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Metter Livestock Auction barn burns
70-year-old barn burned completely Monday; no animals were inside
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    A Candler County icon is gone after a late-night blaze Monday in Metter. The Metter Livestock Auction barn, located on Ga. 46 just inside the Metter city limits, burned to the ground.
    Metter firefighter Roy Biggers said the call came in around 9:45 p.m., and the barn — about 70 years old, according to owner Irvin Brannen III — was fully engulfed. All that remains are bricks and piles of twisted metal. Fortunately, there were no animals in the barn at the time.
    The state fire marshal's office listed the cause of  the fire are "undetermined" and the investigation is closed, he said.
    But, the topic of rebuilding is not closed, according to Brannen and tenant Lewie Fortner, who has operated the business since 2003.
    Still undecided Tuesday, Fortner said he is looking into several opportunities and ideas, but nothing has been settled yet. But whether a new livestock auction barn is built on the Metter location, Fortner isn't done with the business.
    "We'll start again," he said. "You can't keep us down."
    Brannen, who owns the property along with his father, said " We haven't given up on the idea (of rebuilding.) But, to replace something like that is impossible."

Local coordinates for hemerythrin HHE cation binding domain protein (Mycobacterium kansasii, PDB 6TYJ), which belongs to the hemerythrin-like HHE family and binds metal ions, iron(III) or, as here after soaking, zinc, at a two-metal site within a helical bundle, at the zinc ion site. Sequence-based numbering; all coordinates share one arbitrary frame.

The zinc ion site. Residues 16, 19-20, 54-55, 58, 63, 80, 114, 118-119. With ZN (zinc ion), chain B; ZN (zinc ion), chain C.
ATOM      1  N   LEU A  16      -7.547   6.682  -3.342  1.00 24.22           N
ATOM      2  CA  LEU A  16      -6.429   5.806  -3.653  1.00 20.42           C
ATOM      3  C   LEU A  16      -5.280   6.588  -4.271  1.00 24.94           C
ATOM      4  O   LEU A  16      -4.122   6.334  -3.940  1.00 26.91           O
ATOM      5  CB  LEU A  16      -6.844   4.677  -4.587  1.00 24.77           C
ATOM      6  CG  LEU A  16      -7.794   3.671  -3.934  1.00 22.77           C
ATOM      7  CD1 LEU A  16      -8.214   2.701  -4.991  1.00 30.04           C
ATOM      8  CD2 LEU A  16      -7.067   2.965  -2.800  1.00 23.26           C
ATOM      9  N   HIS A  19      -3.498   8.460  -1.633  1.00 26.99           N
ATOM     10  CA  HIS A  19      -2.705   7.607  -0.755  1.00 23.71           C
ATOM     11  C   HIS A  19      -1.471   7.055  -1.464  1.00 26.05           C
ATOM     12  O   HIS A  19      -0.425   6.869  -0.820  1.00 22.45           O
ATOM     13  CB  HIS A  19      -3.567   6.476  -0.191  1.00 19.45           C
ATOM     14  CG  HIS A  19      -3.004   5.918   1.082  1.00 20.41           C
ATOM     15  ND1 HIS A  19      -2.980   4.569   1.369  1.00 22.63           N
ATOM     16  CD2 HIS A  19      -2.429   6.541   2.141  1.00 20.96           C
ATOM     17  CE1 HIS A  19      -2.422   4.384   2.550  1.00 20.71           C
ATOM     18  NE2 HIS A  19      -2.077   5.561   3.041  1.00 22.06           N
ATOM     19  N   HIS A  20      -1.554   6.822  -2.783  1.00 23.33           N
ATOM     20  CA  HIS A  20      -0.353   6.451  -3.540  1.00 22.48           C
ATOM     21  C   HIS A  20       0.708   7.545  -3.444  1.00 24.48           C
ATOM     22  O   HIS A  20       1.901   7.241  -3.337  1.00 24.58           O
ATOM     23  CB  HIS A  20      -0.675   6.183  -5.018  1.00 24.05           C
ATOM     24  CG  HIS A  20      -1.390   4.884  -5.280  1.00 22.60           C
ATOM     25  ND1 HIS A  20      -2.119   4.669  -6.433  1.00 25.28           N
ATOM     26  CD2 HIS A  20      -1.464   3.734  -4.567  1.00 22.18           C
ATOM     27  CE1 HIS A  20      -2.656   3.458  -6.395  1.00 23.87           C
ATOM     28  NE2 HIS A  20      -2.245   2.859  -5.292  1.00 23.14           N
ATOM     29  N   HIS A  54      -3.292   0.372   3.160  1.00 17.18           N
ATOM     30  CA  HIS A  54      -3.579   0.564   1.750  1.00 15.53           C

About 70 years ago, a group of farmers got together to construct the market.  With rows and rows of pens in the back, where goats, cattle, sheep and horses were kept during sale time; an area where poultry and rabbit cages were kept during the sales; a cafe, and a sales ring surrounded by bleachers, the auction barn had become more than just a place to buy and sell; it was almost a festival on sale day.
    Fortner had "about a dozen regular vendors" and had a yard sale venue outside the sale barn every first and  third Saturday of the month. The atmosphere during recent years was reminiscent of sale days in the past; the barn had some years when it was vacant, but there have been many tenants throughout the years, Brannen said.
    "We hate to see it (the old barn) go," he said. "It was all fat lighter."
    Years ago a North Georgia family bought the barn and operated it as a goat sale, but ended up losing the property. The Brannens bought it from a tax sale, and have owned it about 13 years.
    Of those years, Fortner has been a tenant about six years, he said. He opened up for business with a partner in 2003, and has had it solo since 2006, he said.
    Brannen said Fortner has been an exemplary tenant. "I'm going to work with him," he said, in case Fortner decides to rebuild. "He has the business, I have the place. I'd hate to lose (the auction) — he's been a god tenant."
    During a recent sale, Brannen noticed vehicles from all over Georgia, including Richmond Hill and Augusta. Some livestock and tack dealers have even traveled from South Carolina and other states. "A hundred miles away — not a problem," he said.
    Losing the livestock auction is also going to be a blow for children who enjoy the carnival atmosphere, he said. "It was a big kid draw, there were regular vendors. It was a good thing."
    The barn itself will be missed, he added. "It was nostalgic — had a lot of character."

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